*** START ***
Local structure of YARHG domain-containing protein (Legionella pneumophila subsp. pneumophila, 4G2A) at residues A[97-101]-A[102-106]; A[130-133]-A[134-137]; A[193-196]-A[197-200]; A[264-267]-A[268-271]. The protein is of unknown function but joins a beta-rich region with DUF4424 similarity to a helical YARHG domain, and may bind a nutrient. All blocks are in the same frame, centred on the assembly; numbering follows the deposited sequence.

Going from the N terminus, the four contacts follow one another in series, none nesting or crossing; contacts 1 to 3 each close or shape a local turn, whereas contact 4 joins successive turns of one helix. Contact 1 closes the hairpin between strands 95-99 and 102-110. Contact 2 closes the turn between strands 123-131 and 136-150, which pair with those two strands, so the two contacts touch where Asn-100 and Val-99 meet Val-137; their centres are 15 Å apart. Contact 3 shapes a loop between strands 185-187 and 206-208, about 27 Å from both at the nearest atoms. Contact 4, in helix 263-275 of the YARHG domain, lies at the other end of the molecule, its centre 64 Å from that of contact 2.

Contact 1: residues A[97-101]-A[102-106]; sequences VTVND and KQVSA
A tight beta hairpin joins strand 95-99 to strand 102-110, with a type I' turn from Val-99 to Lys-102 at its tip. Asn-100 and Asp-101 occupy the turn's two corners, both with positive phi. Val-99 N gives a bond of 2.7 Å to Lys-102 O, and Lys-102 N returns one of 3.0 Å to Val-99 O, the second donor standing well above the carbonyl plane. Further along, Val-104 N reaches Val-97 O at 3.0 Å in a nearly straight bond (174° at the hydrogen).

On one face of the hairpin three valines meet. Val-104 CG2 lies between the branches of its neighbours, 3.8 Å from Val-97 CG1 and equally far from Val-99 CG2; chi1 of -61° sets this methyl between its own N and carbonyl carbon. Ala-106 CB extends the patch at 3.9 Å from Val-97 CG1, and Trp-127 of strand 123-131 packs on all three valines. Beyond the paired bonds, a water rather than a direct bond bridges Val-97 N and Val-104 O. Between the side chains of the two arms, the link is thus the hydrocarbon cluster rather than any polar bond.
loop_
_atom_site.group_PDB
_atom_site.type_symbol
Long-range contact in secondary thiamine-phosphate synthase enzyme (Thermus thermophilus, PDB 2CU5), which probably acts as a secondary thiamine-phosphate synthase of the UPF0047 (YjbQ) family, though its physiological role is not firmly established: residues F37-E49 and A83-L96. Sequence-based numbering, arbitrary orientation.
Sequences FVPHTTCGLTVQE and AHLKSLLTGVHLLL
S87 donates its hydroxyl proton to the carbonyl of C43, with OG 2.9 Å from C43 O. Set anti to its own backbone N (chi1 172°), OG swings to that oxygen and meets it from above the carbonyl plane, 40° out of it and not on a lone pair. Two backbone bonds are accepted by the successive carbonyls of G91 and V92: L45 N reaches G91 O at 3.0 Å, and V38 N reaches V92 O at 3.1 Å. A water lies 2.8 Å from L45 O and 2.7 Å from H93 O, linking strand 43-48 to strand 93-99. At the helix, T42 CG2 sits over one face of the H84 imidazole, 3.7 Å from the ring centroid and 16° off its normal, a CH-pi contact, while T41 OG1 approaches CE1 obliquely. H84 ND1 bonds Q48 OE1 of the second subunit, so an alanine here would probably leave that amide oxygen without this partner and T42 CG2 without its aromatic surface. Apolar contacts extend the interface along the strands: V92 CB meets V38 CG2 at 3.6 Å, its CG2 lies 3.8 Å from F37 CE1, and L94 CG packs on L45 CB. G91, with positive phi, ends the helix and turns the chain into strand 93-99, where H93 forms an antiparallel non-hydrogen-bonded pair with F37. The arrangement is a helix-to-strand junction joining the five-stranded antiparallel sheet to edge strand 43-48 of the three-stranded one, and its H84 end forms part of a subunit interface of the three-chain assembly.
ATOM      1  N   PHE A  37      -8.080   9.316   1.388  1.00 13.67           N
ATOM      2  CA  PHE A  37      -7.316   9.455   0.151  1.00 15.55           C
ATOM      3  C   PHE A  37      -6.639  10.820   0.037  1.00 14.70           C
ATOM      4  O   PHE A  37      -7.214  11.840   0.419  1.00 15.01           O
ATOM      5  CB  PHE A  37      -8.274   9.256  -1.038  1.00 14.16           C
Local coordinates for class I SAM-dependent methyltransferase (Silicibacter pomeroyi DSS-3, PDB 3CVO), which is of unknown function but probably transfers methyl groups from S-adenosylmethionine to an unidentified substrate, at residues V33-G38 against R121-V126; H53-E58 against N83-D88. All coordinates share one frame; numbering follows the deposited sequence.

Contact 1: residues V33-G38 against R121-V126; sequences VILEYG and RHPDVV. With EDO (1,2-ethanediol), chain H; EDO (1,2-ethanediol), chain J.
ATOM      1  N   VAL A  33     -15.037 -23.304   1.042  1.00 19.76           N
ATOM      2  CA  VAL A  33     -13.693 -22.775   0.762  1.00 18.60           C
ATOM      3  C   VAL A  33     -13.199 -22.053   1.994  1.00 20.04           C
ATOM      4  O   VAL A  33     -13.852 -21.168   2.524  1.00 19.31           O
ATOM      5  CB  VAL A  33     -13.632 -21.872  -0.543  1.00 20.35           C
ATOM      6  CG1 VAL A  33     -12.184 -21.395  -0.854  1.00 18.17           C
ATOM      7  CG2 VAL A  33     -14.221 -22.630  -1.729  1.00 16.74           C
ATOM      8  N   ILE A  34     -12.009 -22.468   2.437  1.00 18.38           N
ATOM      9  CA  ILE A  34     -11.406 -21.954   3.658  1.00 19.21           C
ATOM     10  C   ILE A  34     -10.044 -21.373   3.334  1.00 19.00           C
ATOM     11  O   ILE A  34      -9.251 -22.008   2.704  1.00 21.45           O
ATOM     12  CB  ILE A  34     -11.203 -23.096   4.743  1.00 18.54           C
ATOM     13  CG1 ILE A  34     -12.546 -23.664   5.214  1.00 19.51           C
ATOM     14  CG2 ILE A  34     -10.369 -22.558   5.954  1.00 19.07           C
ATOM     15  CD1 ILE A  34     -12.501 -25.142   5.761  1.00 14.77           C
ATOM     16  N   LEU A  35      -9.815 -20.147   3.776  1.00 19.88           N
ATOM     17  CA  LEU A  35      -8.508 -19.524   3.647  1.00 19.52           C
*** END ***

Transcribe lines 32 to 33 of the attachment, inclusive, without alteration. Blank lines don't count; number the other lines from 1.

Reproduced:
ATOM     14  CG2 ILE A  34     -10.369 -22.558   5.954  1.00 19.07           C
ATOM     15  CD1 ILE A  34     -12.501 -25.142   5.761  1.00 14.77           C